In the U.S., a new White House Executive Order calls on independent agencies like the FCC to revisit "regulations already on the books to reduce outdated, unjustified regulations that stifle job creation and make our economy less competitive."


Fact-Checking NetFlix' Net Neutrality WSJ Op-ed

Netflix's General Counsel, David Hyman, hypocritically and deceptively blasted the broadband industry for its natural migration to usage-based bandwidth pricing in his fact-challenged WSJ op-ed: "Why Bandwidth Pricing is Anti-competitive."

First, it is both ironic and hypocritical that the largest subscription video provider in the United States by subscribers, Netflix,  criticizes the normal economic practice of usage-based pricing as anti-competitive when other companies do it, when Netflix has long priced and capped its business offering based on consumer usage.

Mr. Hyman must have known Netflix would look self-serving and hypocritical if people knew:

Why an Exception for the FCC's "Unjustified" and "Pointless Red Tape?"

In a Washington Post op-ed entitled "A smarter approach to cutting red tape," Cass Sunstein, the White House's Regulatory czar, laid out a laudatory plan for Federal executive agencies "to eliminate burdensome requirements that hinder economic growth and job creation," with a big loophole problem -- the plan does not apply to "independent" agencies like the FCC and its burdensome net neutrality regulations in the Open Internet order.

It makes no sense that the FCC's net neutrality regulations, the veritable poster child of "unjustified burdens and pointless red tape," have escaped:

 

  • The fact that the President directed: "all executive agencies to cut costs, to promote predictability, to streamline paperwork requirements, to choose the least burdensome approach, to listen to those affected by the rules and, through our 'regulatory look-back' process, to eliminate rules that just don't make sense."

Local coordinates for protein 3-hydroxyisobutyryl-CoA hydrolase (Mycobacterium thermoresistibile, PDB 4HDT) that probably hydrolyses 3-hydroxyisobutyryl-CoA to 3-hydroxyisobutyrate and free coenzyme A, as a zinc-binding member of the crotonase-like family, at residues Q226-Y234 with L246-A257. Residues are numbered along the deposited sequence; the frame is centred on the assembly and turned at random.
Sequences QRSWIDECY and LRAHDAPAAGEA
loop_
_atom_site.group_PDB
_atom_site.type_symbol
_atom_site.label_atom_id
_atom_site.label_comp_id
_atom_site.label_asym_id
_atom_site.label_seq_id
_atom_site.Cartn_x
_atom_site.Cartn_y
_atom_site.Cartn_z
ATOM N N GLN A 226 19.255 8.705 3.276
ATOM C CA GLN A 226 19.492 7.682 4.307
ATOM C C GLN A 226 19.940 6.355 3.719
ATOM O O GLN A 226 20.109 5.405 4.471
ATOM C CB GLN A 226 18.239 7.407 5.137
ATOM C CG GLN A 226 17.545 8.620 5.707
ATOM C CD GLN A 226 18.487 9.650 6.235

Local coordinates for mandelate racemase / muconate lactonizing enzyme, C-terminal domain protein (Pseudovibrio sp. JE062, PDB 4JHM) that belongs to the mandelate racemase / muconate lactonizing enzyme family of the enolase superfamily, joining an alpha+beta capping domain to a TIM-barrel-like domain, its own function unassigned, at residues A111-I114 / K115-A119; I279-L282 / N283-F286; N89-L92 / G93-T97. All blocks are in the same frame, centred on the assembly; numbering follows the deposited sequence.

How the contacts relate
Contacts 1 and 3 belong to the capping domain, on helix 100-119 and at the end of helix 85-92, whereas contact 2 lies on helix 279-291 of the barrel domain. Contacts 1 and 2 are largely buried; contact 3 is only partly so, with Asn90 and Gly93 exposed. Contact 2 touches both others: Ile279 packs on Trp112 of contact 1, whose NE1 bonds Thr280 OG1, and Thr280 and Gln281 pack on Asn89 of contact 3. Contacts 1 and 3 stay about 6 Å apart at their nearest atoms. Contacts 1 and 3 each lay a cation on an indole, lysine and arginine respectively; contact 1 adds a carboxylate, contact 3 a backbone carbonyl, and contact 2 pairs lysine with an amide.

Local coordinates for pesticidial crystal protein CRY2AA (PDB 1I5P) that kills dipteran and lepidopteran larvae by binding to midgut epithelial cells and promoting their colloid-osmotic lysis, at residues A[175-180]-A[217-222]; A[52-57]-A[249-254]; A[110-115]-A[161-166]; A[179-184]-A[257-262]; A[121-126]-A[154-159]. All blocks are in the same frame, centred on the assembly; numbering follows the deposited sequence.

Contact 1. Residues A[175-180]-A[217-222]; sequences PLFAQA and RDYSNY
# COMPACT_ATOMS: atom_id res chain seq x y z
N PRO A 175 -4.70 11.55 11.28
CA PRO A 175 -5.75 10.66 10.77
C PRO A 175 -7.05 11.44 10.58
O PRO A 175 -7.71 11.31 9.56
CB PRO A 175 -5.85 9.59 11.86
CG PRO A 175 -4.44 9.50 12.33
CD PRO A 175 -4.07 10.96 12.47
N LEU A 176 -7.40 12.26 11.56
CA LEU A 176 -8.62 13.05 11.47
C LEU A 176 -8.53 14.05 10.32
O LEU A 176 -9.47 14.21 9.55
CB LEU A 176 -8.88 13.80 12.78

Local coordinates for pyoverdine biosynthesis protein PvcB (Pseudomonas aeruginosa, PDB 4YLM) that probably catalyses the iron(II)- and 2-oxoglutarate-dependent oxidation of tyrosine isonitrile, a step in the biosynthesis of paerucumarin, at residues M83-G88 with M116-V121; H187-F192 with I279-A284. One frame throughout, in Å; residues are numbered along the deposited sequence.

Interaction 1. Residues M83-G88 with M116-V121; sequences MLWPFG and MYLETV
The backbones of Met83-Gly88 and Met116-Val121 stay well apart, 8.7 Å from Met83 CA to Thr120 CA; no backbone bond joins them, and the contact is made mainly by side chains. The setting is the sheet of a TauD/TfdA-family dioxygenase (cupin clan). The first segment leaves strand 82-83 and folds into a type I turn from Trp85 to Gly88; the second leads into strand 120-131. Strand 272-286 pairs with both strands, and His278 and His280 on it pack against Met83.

• There was no net neutrality problem to fix before the FCC order, and there is still no net neutrality problem the FCC needs to address now.
    • So the FCC's Open Internet order is the worst of all worlds -- it is basically all cost and no benefit.

 

More problematic is that independent agencies, like the FCC, supposedly are "creatures of Congress," but this FCC ignored a majority of Congress last year that asked the FCC to defer to Congress on net neutrality.

Net Neutrality Proponents are Hearing Footsteps

Four recent developments signal that net neutrality proponents of the FCC's December Open Internet Order are hearing footsteps and looking over their shoulder, increasingly concerned about the ultimate legal and political survivability of the net neutrality regulations/order.

First, professor Susan Crawford, one of the most ardent proponents of net neutrality rules and Title II reclassification, penned a telling and surprisingly candid analysis of how the Supreme Court's recent decision to overturn a California ban on the sale/rental of violent video games to minors, on First Amendment free speech grounds, very likely helps broadband providers' free speech argument to overturn the FCC's net neutrality rules.

 

  • Professor Crawford concludes: "Today's news is that the absolutist approach of the current Supreme Court to protection of speakers of all kinds -- including distributors of speech -- signals that the carriers will be likely to find a sympathetic ear there."

 

The irony here is that a net neutrality proponent thought leader is implicitly acknowledging that the main slogan of FreePress/Save The Internet and others -- that "net neutrality is the First Amendment of the Internet" -- is a totally bogus.

 

FCC Denies the Effective Wireless Competition Staring it in the Face -- Internet Competition Series Part III

In another blow to its competition policy credibility and objectivity, the FCC's 308 page, 15th Wireless Competition Report, amazingly reached no conclusion about whether the wireless market was effectively competitive, despite overwhelming evidence of effective competition throughout the report and a dearth of evidence in the report of any discernible anti-competitive issues that would suggest the wireless market was somehow not effectively competitive.

 

  • The stark incongruity between the overwhelming evidence in the report, and the absence of what should have been an easy report conclusion that the wireless market is effectively competitive, is certainly not "data-driven policy making at work.
  • It appears to be politics at work to support and provide political cover for the FCC's maverick policy desire to promote de-competition policy and more expansive FCC economic regulation and common carrier-like duties a la net neutrality and data roaming -- in the face of strong opposition from Congress and the Courts that the FCC is over-reaching its statutory authority.

 

If only the FCC absorbed the significance of the data compiled in their own report, the FCC would conclude that the wireless market was effectively competitive.

 

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Q&A One Pager Debunking Net Neutrality Myths